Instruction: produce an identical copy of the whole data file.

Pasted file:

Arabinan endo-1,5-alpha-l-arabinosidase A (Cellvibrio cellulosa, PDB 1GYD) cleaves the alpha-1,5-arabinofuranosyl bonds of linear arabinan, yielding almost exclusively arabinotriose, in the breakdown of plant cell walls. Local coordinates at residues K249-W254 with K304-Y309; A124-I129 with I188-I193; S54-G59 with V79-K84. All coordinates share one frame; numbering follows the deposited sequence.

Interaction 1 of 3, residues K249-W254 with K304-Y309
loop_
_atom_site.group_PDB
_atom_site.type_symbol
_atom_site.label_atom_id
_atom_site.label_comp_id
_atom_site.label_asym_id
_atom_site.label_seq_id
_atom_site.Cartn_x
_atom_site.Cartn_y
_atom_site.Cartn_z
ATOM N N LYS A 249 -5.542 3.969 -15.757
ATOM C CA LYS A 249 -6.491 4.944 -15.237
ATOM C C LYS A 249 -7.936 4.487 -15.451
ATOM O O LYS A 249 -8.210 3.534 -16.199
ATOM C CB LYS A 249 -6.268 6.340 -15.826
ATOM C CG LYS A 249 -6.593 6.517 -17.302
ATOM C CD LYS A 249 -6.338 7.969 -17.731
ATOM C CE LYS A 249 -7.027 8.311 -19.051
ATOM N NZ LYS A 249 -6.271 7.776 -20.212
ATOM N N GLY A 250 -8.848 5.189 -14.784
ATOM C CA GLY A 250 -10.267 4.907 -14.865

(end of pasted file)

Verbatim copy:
Arabinan endo-1,5-alpha-l-arabinosidase A (Cellvibrio cellulosa, PDB 1GYD) cleaves the alpha-1,5-arabinofuranosyl bonds of linear arabinan, yielding almost exclusively arabinotriose, in the breakdown of plant cell walls. Local coordinates at residues K249-W254 with K304-Y309; A124-I129 with I188-I193; S54-G59 with V79-K84. All coordinates share one frame; numbering follows the deposited sequence.

Interaction 1 of 3, residues K249-W254 with K304-Y309
loop_
_atom_site.group_PDB
_atom_site.type_symbol
_atom_site.label_atom_id
_atom_site.label_comp_id
_atom_site.label_asym_id
_atom_site.label_seq_id
_atom_site.Cartn_x
_atom_site.Cartn_y
_atom_site.Cartn_z
ATOM N N LYS A 249 -5.542 3.969 -15.757
ATOM C CA LYS A 249 -6.491 4.944 -15.237
ATOM C C LYS A 249 -7.936 4.487 -15.451
ATOM O O LYS A 249 -8.210 3.534 -16.199
ATOM C CB LYS A 249 -6.268 6.340 -15.826
ATOM C CG LYS A 249 -6.593 6.517 -17.302
ATOM C CD LYS A 249 -6.338 7.969 -17.731
ATOM C CE LYS A 249 -7.027 8.311 -19.051
ATOM N NZ LYS A 249 -6.271 7.776 -20.212
ATOM N N GLY A 250 -8.848 5.189 -14.784
ATOM C CA GLY A 250 -10.267 4.907 -14.865